By Robert Washburn
Conservative commentators, pundits and politicians are saying Ontarians were unable to face the honesty and tough love message delivered by leader Tim Hudak during the provincial election.
It would be just as valid to read goat entrails when discerning the results of last Thursday’s election where Premier-elect Kathleen Wynne won a majority with 59 seats over the 27 won by the Progressive Conservatives and 21 garnered by the NDP.
No doubt, the Progressive Conservatives are looking for some form of rhetoric to soothe the painful loss, so blaming the voters who did not support them fits in with the rest of the twisted logic that failed to deliver them to power. What would be more scrumptious would be sitting in Monday’s PC caucus meeting as the blame game unfolded. It would be a bloodletting worthy of any abattoir.
Politics is a blood sport. Forget all the forced smiles, rehearsed gestures, catchy phrases, and measured sound bites, kissing babies and staged press events. Politics is about winning. And, most politicians and political organizers will say point blank they will do whatever it takes to achieve this goal, including fudging the truth, attack ads, dirty tricks and the like.
As for voters, we are the pawns. Politics of the 21st century is based on fear and division. It is them against us. The slogans pollute the airwaves, the Internet and social media: vote for them and all is lost; if you vote for them, the enemy will win so vote for us instead; they lie, we tell the truth and so forth.
The divisions are very real. The electoral map after Thursday’s vote shows the clear distinctions. With a few exceptions, the Liberals won a band of ridings starting in Northumberland and winding nearly all the way around to the Niagara region. Tories captured all rural areas in Southern Ontario and the NDP dominated the North.
To truly understand these divisions takes far more expertise and space are needed than a meager column. But, it is striking to see the delineations. Sure, there are a few Liberal ridings dotting the rural areas, along with spots of NDP support laced throughout the GTA and the far reaches of Southwestern Ontario. But a pattern exists.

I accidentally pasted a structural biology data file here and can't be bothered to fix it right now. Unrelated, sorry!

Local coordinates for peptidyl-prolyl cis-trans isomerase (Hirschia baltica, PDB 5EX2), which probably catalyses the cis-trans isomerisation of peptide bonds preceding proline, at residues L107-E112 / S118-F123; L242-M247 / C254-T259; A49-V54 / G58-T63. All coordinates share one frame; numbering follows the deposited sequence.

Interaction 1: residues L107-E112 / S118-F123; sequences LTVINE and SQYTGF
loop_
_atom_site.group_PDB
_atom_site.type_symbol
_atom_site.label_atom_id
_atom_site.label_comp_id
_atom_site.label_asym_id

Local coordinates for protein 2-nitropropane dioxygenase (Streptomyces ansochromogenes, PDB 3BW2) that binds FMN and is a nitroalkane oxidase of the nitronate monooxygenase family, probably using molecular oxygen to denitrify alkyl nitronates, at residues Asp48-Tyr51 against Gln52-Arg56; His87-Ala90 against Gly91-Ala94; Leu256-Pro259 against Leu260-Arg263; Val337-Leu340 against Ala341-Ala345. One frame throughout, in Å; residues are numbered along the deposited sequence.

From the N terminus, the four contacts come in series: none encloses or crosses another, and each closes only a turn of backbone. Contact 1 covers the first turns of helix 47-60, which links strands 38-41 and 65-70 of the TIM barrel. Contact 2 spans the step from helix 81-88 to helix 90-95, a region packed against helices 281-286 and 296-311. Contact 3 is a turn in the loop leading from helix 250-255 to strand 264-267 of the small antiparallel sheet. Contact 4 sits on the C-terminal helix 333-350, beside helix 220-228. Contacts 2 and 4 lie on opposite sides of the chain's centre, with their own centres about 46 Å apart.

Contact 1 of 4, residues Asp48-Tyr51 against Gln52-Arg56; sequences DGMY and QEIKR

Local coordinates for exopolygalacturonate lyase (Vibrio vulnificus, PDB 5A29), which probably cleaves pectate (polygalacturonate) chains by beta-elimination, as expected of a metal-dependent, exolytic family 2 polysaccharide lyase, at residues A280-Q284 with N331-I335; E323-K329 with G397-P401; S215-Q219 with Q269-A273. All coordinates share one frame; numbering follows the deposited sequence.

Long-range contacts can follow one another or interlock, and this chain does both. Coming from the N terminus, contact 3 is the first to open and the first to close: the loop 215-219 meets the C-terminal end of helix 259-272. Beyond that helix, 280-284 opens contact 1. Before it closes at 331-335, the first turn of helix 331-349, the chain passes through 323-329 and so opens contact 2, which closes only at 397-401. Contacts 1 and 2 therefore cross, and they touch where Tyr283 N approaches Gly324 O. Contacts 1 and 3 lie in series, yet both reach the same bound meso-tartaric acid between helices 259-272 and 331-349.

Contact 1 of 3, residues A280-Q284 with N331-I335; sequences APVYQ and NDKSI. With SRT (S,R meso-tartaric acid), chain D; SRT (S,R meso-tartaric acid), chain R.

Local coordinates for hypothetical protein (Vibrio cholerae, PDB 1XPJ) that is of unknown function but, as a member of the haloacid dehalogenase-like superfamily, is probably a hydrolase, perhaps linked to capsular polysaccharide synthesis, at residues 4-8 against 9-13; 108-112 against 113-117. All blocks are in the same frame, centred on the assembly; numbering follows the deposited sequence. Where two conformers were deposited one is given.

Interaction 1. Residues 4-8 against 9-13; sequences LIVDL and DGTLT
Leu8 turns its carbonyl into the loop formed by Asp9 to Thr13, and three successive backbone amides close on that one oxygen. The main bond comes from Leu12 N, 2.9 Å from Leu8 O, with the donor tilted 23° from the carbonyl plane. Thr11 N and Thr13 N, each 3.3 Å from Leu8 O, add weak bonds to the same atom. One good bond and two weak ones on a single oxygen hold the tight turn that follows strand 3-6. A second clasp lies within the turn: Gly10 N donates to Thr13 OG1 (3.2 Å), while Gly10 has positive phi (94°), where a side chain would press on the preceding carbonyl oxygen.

It would seem too obvious to say it is a rural/urban split. Yet, for those living in Northumberland County, it makes sense.
Many people commute to jobs in urban centres like Toronto, Oshawa, Peterborough and Belleville. Rural communities no longer have huge industries where working class people live and work and vote. The red cluster could represent the concentration of middle and working class people living close to where the jobs exist. They decided to vote Liberal.
It is possible the pattern is based on migration trends as many seniors move out of the large urban centres into rural areas to find affordable housing and lifestyles. Farmers, small business people and seniors are often identified as being conservatives, both large and small “C”.
But these are just gross generalizations based on general assumptions, not keen insights needed to truly comprehend the patterns. Still, one message is clear. It would appear we are a province divided. When it comes to the popular vote, Liberals have just over a third at 39 per cent, while the Conservatives hold just under a third at 31 per cent. NDP supporters sit at nearly 24 per cent or a quarter of voters. The rest are those who did not vote.
There is a great opportunity for reflection by Ontario’s political class. As the Liberals take up the reins of powers, the Conservatives select a new leader and the NDP reflects on its future, they should think about on how they can bring Ontarians together, not drive them apart. If there is any hope for a future for this province, it will only be achieved when we all work together to reach a common vision of shared prosperity, equality and sustainability.
Originally published: June 18, 2014